Marcus Hutchins has found out the hard way that what happens in Vegas definitely does not stay in Vegas. After being arrested by FBI agents on August 2nd while waiting for a flight out of McCarran International to go back home to England, the cybersecurity expert, who’d been in Las Vegas attending two major conferences on the topic, was transported out of state for the next court appearance on his federal charges.
Hutchins, who was credited with stopping a worldwide ransomware attack earlier in the year, pleaded not guilty on Monday in a Milwaukee court to charges he helped create similar malware. The 23-year-old UK resident appeared in the Wisconsin federal courtroom where he, along with an unnamed co-conspirator, will face a trial scheduled for October 23, although another hearing on October 17 could delay the former’s start.
While Hutchins did not speak with reporters after the short court appearance, his attorney Marcia Hofmann did, saying she was convinced of his innocence. She pointed out that he was responsible for stopping the spread of malicious WannaCry ransomware in May, and that he’d received a $10,000 reward for his efforts, which he donated to charity.
“When the evidence comes to light, we are confident he will be fully vindicated,” Hofman said. “Marcus Hutchins is a brilliant young man and a hero.”
No free on $30,000 bond, the British national is restricted from leaving the US. Magistrate Judge William E. Duffin did allow him access to the internet, something the previous judge had banned. Hutchins wasted no time in taking to social media to make his first comment on his plight.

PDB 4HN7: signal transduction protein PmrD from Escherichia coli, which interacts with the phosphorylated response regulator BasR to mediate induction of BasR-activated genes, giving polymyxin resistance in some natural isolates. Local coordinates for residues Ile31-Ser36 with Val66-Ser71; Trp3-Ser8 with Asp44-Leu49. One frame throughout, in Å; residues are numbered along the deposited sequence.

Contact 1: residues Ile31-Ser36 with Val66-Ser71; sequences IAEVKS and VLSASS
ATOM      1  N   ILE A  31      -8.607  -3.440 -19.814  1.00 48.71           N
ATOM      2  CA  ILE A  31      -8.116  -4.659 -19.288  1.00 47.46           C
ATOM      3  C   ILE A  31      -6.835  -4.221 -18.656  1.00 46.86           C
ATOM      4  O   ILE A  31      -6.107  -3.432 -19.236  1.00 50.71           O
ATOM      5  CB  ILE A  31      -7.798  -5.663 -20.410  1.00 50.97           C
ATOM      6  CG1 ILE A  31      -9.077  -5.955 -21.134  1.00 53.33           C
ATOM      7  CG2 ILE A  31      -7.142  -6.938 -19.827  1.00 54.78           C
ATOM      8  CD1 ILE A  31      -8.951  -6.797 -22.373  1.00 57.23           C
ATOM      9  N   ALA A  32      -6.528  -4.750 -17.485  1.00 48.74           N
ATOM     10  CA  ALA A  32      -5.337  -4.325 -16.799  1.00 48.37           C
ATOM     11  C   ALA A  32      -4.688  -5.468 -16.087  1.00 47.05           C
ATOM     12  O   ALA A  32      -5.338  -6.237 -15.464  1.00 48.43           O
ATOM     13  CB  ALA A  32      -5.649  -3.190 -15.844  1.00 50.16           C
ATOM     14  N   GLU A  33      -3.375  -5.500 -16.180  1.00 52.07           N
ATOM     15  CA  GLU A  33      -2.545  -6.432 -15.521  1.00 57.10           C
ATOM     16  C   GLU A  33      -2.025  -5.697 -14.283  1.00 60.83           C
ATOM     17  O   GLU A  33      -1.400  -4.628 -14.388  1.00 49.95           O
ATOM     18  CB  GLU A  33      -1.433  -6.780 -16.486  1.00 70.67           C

“I’m still on trial, still not allowed to go home, still on house arrest; but now I am allowed online,” he posted on his Twitter page on Monday. “Will get my computers back soon.”
Arrest Shocks the Internet
His equipment was confiscated when he was arrested in August in Las Vegas.
The Department of Justice contends that between July 2014 and July 2015, Hutchins was soliciting others for the Trojan Kronos, a software program aimed at infecting bank accounts. The bug is reportedly capable of stealing banking logins and other financial information.
News of his detainment stunned his peers, and they immediately started a crowdfunding page to help him raise money for his legal defense. They believe Hutchins is a victim of an overzealous government prosecution team. Jake Williams met him in 2015 and told the UK’s Guardian news site that the two worked on a higher education malware program, but that he declined any money for his work.
“I have a hard time picturing him refusing money for work from me but at the same time taking money for illegal activities.” Williams said “He’s a good guy. I met him face-to-face for the first time in Vegas last year and he struck me as genuine.”
Future Malware Work in Jeopardy
Despite facing decades in prison if convicted, Hutchins has maintained a sense of humor about his plight. He joked on his Twitter page on Monday about his time at the convention.
“Things to do during defcon: Attend parties Visit red rock canyon Go shooting Be indicted by the FBI Rent supercars,” he tweeted. “Defcon” refers to one of the two conferences he attended in late July in Las Vegas, the other being Black Hat.
Some in the cyber security industry have argued that his case presents a serious issue about computer security experts who work with the government. If he is convicted, they will be less eager to provide information or seek out malware, believing it could be used against them later.
“By [arresting Hutchins], they’ve made the internet less safe because nobody in their right mind is likely to help the US Government stop attacks now,” American cyber criminal defense attorney Tor Ekeland told Britian’s Telegraph news site after the takedown.